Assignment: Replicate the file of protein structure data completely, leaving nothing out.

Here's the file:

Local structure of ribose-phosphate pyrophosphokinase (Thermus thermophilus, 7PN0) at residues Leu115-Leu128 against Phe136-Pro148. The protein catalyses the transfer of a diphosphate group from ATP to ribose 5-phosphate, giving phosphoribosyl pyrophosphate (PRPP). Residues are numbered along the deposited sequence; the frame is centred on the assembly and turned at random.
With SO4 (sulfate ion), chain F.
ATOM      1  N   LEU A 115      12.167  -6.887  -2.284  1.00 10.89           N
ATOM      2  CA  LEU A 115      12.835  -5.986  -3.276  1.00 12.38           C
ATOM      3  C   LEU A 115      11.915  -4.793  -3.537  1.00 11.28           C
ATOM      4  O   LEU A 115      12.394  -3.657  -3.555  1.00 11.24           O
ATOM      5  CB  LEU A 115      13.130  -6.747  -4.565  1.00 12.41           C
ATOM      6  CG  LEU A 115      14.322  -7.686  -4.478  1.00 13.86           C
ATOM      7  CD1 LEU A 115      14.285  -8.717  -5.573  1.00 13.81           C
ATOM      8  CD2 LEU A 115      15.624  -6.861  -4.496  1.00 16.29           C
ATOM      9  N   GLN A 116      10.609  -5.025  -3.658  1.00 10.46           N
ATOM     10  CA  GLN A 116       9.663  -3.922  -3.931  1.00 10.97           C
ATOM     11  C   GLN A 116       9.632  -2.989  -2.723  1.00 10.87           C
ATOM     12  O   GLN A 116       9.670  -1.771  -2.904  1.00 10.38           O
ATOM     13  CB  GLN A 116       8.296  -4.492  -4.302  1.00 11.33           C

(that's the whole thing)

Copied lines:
Local structure of ribose-phosphate pyrophosphokinase (Thermus thermophilus, 7PN0) at residues Leu115-Leu128 against Phe136-Pro148. The protein catalyses the transfer of a diphosphate group from ATP to ribose 5-phosphate, giving phosphoribosyl pyrophosphate (PRPP). Residues are numbered along the deposited sequence; the frame is centred on the assembly and turned at random.
With SO4 (sulfate ion), chain F.
ATOM      1  N   LEU A 115      12.167  -6.887  -2.284  1.00 10.89           N
ATOM      2  CA  LEU A 115      12.835  -5.986  -3.276  1.00 12.38           C
ATOM      3  C   LEU A 115      11.915  -4.793  -3.537  1.00 11.28           C
ATOM      4  O   LEU A 115      12.394  -3.657  -3.555  1.00 11.24           O
ATOM      5  CB  LEU A 115      13.130  -6.747  -4.565  1.00 12.41           C
ATOM      6  CG  LEU A 115      14.322  -7.686  -4.478  1.00 13.86           C
ATOM      7  CD1 LEU A 115      14.285  -8.717  -5.573  1.00 13.81           C
ATOM      8  CD2 LEU A 115      15.624  -6.861  -4.496  1.00 16.29           C
ATOM      9  N   GLN A 116      10.609  -5.025  -3.658  1.00 10.46           N
ATOM     10  CA  GLN A 116       9.663  -3.922  -3.931  1.00 10.97           C
ATOM     11  C   GLN A 116       9.632  -2.989  -2.723  1.00 10.87           C
ATOM     12  O   GLN A 116       9.670  -1.771  -2.904  1.00 10.38           O
ATOM     13  CB  GLN A 116       8.296  -4.492  -4.302  1.00 11.33           C